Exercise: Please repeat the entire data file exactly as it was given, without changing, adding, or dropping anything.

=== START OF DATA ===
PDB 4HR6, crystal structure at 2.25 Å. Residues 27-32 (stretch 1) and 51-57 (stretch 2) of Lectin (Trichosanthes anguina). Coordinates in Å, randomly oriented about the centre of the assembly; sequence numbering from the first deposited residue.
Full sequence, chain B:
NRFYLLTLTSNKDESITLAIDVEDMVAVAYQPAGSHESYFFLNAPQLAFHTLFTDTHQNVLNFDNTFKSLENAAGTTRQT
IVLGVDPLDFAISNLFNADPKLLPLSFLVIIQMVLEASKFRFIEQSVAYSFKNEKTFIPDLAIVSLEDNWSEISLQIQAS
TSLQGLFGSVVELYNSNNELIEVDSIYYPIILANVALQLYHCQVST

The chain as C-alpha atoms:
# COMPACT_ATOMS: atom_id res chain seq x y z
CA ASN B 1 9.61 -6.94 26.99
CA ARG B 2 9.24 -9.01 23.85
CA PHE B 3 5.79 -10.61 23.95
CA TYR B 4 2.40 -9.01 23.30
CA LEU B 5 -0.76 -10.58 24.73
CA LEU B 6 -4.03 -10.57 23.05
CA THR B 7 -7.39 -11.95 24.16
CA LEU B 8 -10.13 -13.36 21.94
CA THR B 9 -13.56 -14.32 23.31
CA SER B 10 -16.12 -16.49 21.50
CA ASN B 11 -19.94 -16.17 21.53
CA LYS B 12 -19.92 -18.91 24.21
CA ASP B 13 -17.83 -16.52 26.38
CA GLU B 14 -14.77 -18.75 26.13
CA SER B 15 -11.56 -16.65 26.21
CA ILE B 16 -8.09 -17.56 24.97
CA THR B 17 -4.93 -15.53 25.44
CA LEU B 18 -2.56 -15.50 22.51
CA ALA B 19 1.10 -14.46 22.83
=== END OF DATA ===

PDB 4HR6, crystal structure at 2.25 Å. Residues 27-32 (stretch 1) and 51-57 (stretch 2) of Lectin (Trichosanthes anguina). Coordinates in Å, randomly oriented about the centre of the assembly; sequence numbering from the first deposited residue.
Full sequence, chain B:
NRFYLLTLTSNKDESITLAIDVEDMVAVAYQPAGSHESYFFLNAPQLAFHTLFTDTHQNVLNFDNTFKSLENAAGTTRQT
IVLGVDPLDFAISNLFNADPKLLPLSFLVIIQMVLEASKFRFIEQSVAYSFKNEKTFIPDLAIVSLEDNWSEISLQIQAS
TSLQGLFGSVVELYNSNNELIEVDSIYYPIILANVALQLYHCQVST

The chain as C-alpha atoms:
# COMPACT_ATOMS: atom_id res chain seq x y z
CA ASN B 1 9.61 -6.94 26.99
CA ARG B 2 9.24 -9.01 23.85
CA PHE B 3 5.79 -10.61 23.95
CA TYR B 4 2.40 -9.01 23.30
CA LEU B 5 -0.76 -10.58 24.73
CA LEU B 6 -4.03 -10.57 23.05
CA THR B 7 -7.39 -11.95 24.16
CA LEU B 8 -10.13 -13.36 21.94
CA THR B 9 -13.56 -14.32 23.31
CA SER B 10 -16.12 -16.49 21.50
CA ASN B 11 -19.94 -16.17 21.53
CA LYS B 12 -19.92 -18.91 24.21
CA ASP B 13 -17.83 -16.52 26.38
CA GLU B 14 -14.77 -18.75 26.13
CA SER B 15 -11.56 -16.65 26.21
CA ILE B 16 -8.09 -17.56 24.97
CA THR B 17 -4.93 -15.53 25.44
CA LEU B 18 -2.56 -15.50 22.51
CA ALA B 19 1.10 -14.46 22.83